As a start, don’t miss the long, detailed, well reported, and utterly grim piece by Edmund L. Andrews and Susan Sachs, Iraq’s Slide into Lawlessness Squanders Good Will for U.S., on the full-scale looting of Iraq. It was once said that the Soviet armies on entering Germany in 1945 stripped the country bare, sending even its doorknobs back to their devastated land. By now, the looting of Iraq, still ongoing, seems to be threatening to reach a similar level.
Andrews and Sachs write in part:
“In the space of a few weeks, awe at American power in war has been transformed into anger at American impotence in peace. A crime wave, increasingly the work of organized gangs far better armed than the skeleton Iraqi police forces, has kept citizens in a peculiar state of limbo, free yet fearful.
“Delays in restoring electricity and telecommunications have kept businesses closed. Banks, looted of at least $500 million in deposits, have yet to reopen. Traders, attacked daily by armed bands on the highway linking Iraq to Jordan, are reluctant to send much needed imports.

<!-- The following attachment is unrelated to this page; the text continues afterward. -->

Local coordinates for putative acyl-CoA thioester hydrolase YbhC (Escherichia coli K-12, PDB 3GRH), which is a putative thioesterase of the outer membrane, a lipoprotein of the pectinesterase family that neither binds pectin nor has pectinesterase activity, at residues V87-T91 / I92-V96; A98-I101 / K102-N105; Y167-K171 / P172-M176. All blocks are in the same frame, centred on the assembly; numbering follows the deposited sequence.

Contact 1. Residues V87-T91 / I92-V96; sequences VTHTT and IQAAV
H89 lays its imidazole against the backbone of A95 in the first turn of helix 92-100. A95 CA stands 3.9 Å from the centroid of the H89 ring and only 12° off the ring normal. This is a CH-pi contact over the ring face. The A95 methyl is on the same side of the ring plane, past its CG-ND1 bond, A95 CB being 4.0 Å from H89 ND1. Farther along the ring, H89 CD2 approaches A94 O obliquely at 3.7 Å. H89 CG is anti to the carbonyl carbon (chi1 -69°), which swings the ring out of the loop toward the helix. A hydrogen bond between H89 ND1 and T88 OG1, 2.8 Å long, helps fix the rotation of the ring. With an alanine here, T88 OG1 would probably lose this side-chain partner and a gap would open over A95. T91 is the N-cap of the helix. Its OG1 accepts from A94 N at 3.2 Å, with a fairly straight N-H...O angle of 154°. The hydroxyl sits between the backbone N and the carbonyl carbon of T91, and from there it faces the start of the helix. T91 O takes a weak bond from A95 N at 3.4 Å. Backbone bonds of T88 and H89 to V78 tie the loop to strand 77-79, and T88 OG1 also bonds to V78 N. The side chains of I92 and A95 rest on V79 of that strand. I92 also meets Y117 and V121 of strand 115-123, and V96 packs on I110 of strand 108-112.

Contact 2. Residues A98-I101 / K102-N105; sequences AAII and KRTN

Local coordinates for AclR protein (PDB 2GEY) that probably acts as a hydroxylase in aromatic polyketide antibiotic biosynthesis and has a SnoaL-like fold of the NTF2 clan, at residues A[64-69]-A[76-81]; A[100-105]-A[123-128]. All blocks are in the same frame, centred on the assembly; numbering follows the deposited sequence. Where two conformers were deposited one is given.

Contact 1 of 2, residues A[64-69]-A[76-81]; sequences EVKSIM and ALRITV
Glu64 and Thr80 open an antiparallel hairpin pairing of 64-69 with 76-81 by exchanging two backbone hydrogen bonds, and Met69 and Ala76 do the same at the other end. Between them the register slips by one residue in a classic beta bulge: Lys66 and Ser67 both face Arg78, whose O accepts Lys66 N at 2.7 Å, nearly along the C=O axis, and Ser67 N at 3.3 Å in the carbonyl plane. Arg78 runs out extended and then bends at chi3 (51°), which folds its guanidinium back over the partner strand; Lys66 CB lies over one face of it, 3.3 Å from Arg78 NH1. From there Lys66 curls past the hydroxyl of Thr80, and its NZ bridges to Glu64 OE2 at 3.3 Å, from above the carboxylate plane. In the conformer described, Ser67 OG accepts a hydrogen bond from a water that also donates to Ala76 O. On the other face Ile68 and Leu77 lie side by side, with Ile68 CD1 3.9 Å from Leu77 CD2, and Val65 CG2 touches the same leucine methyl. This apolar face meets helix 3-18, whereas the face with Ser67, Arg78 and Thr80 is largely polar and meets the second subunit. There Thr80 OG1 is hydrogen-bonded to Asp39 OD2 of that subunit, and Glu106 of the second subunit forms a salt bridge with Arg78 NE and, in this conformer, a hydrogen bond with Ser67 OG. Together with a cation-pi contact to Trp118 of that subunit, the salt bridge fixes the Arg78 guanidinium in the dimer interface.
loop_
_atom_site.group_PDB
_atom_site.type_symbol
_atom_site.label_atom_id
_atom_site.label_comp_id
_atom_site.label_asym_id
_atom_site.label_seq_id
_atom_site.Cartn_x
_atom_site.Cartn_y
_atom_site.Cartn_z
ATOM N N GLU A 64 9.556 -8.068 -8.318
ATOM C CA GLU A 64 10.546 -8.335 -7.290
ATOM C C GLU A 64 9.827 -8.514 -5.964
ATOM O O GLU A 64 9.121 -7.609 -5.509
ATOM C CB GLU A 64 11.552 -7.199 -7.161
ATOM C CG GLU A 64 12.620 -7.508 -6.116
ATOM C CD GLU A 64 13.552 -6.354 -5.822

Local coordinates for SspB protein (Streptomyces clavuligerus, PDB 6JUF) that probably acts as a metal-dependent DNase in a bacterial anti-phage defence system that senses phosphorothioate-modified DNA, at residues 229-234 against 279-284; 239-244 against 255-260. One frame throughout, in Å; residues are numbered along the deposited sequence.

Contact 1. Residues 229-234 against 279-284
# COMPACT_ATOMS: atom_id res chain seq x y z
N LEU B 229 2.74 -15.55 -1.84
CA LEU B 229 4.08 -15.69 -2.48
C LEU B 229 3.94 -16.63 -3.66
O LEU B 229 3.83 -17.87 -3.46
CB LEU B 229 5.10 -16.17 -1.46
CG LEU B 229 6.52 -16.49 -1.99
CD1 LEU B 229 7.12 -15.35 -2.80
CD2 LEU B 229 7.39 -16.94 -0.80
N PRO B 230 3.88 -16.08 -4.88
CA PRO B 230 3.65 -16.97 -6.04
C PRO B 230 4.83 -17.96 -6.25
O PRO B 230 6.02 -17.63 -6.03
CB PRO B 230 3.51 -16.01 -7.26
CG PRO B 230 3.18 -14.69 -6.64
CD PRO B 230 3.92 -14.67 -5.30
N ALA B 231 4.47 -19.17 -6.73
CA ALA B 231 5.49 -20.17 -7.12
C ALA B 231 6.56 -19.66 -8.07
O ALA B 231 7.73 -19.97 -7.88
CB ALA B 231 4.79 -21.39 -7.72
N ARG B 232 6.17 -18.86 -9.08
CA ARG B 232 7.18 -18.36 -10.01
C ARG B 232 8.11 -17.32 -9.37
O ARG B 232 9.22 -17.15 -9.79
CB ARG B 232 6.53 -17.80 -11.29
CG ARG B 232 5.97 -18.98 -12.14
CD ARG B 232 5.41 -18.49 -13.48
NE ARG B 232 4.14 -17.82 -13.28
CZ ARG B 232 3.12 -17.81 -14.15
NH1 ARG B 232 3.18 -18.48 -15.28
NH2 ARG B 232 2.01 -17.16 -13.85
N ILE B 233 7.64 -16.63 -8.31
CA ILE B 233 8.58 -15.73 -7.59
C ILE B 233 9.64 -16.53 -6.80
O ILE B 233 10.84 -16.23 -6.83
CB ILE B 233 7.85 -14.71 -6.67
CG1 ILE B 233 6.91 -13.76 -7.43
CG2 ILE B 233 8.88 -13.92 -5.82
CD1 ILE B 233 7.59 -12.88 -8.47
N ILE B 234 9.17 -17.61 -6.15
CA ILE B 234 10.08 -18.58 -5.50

“Iraq’s government, the country’s biggest employer, is essentially shut down, aggravating unemployment.”
Here’s the irony: The antiwar movement and critics of the war of every stripe (including those within or recently retired from the military) have been mocked and dismissed for their wartime speculations – and, not surprisingly with any speculation, mistakes were made and bad guesses taken (though most critics had predicted a short war against a desperately weakened enemy). Increasingly, however, it looks like – compared to the Bush administration at least – the critics were remarkably on the mark about the bigger picture. The administration, it seems, will have been proved wrong straight down the line — from the existence of a massive arsenal of weapons of mass destruction in Iraq to the possible uses of Iraqi oil in the supposedly financially painless reconstruction of the country. Oh yes, all those oil dreams. Let’s start there. In the British Observer today Peter Beaumont reports (Plan for handover Iraq government scrapped):